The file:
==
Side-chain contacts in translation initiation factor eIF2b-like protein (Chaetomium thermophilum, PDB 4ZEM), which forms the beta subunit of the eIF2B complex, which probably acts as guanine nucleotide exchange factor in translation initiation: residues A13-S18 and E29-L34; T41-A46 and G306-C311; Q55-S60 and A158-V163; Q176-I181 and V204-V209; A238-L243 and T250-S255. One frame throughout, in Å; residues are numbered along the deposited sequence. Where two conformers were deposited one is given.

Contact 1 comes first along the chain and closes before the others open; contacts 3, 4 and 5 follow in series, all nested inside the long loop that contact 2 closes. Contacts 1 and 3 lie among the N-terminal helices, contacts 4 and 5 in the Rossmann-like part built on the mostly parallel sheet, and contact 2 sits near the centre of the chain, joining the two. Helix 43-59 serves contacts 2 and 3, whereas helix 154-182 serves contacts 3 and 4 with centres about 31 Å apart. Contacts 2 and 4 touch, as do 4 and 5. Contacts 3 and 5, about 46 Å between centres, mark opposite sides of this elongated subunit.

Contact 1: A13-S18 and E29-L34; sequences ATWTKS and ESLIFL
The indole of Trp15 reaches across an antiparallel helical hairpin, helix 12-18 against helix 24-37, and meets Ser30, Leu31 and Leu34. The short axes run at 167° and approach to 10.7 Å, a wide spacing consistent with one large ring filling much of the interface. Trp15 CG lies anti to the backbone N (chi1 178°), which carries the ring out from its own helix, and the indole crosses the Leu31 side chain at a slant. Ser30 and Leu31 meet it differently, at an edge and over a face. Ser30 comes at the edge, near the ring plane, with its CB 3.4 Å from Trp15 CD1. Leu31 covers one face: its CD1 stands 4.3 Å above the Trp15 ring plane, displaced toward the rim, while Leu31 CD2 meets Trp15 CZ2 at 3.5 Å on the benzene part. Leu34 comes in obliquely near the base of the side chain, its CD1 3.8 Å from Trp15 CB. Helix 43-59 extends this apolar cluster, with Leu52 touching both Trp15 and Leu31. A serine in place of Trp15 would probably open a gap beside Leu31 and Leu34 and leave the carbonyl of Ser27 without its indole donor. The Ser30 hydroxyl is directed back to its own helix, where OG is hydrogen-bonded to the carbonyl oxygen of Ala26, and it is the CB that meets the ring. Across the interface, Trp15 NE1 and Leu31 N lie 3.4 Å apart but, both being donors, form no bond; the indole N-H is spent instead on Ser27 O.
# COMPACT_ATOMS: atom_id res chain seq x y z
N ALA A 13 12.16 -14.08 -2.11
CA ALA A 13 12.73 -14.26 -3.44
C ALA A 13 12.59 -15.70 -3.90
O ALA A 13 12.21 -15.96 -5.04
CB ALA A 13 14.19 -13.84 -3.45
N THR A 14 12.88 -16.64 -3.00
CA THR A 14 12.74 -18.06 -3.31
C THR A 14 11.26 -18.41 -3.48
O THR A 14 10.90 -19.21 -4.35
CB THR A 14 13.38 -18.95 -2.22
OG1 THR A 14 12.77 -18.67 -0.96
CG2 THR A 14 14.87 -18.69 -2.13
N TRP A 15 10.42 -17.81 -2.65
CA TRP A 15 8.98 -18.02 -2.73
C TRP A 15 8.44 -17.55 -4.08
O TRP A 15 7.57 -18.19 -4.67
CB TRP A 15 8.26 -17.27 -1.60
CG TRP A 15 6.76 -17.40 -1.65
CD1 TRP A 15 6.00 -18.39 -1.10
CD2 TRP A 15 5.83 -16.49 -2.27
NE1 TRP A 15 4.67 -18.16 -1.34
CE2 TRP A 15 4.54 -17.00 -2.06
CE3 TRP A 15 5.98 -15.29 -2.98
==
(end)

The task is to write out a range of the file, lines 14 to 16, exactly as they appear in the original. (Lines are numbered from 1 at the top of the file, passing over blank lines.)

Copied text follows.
O THR A 14 10.90 -19.21 -4.35
CB THR A 14 13.38 -18.95 -2.22
OG1 THR A 14 12.77 -18.67 -0.96